The indoor part of the snow day Wednesday, Dec 9 2009 

The Cowtown Computer Congress » Ionic flyer Wednesday, Dec 9 2009 

Here’s a video with some of the setup. A flyback transformer from an old CRT monitor is providing the HV source.

Healthcare’s effect on innovation Friday, Dec 4 2009 

It occurred to me (through my own experience) that there may be a relationship between the decline of innovation and the increase of healthcare cost in the United States.  As public interest and debate over the healthcare issue picked up this year I’ve given the theory more thought and today posed the question to Paul Graham’s Hacker News, an online community composed of innovators, entrepreneurs and generally smart folks.

So far the results have been interesting and I’ve learned a little bit more about issues of which I was previously unaware.  Take a look for yourself and share your thoughts:

Mac Server Timeshare (Skylab 3000) Friday, Dec 4 2009 

Lately I’ve been intrigued about the idea of hosting my various websites on my own server again.  Some of you will remember “Skylab”, my first self-hosted public webserver* and ever since it was shut down by Charter I’ve pined to once again have my very own island on the internet to conduct experiments without the interference of pesky administrators, management “systems” and the like.

This time around however I’d like to run the site over something a little more “reliable” than my personal, “non-business-class” internet connection so co-location appears to be the way to go.  I’ve also become interested in admin-ing an OS X server box, which led me to the guys at macminicolo.

I won’t turn this into a discussion on the appropriateness of the Mac Mini as a server (Apple apparently deems it satisfactory).

Of course with co-location comes cost and while macminicolo’s rates are reasonable, it’s a habit I’m not willing to take on all by myself at the moment.  Really there is no need to, since while I do want to “run” the site the available capacity it will provide will exceed my needs, at least for the foreseeable future.

So the thought occurred to me to “sublet” the additional capacity as a way to cover the co-location costs.  Nothing new here, running multiple sites on the same box has been de-rigor for many years and serves millions of websites just fine.  What is different is that finding OS X Server hosting is difficult and expensive, so if you have a need (or desire) to host your site on a Mac, even a shared one, you’re going to pay for it.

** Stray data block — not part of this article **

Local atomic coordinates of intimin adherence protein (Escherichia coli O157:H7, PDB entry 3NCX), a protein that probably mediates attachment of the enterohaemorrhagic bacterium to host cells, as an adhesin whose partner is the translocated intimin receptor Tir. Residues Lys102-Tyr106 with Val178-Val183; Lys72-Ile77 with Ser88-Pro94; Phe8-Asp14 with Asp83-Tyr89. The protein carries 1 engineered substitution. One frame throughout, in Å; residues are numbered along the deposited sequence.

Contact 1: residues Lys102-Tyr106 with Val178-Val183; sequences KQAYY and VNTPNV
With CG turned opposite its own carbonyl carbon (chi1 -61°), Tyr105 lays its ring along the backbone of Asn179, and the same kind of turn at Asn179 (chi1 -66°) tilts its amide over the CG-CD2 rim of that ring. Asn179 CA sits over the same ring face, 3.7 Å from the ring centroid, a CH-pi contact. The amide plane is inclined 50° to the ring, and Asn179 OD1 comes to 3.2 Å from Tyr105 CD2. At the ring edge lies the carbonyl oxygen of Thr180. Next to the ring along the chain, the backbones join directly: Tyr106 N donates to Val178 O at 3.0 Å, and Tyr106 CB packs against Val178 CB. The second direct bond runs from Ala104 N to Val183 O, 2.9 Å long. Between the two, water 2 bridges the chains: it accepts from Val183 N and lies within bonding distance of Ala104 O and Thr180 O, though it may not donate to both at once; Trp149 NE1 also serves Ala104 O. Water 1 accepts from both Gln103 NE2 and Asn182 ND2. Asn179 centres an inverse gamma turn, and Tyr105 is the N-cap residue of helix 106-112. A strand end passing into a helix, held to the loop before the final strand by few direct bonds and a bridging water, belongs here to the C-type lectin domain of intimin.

What I’m offering is Mac OSX Server website hosting at a reasonable rate to a small group of reasonable folks.  I’m looking to find ten individuals who would be happy with a virtual webserver and FTP access for about $10.00 a month (I’m willing to discuss other services as long as they don’t have a negative impact on they rest of the system, introduce security risks or otherwise give me a headache).  Bandwidth will be 200GB/month shared, and if we go over the biggest hog pays the overage fees.

Payments will be made via PayPal (unless you have a better idea) and can be monthly or in bulk.  Unpaid accounts go back “on the block” for the next available bidder.

For my part I’ll provide system administration and a “sane” level of technical support (via email typically) as well as the up-front investment of getting the site off the ground.

What I’m attempting to do is setup a flexible, affordable shared environment for people who want to do interesting things without allot of rules and complexity (think Hostel not Hotel).  This should keep costs low and creativity high.

There are currently eight (8) slots/shares remaining; if you are interested or have questions leave a comment here or contact me directly via email (jason dot gullickson at gmail dot com).

*technically, “skylab” was composed of a number of servers, a ProLiant 200 IIS server as the primary web/app server, a Macintosh SE/30 mail/smtp server and a Beowulf cluster of between 5 and 20 HP Vectra’s.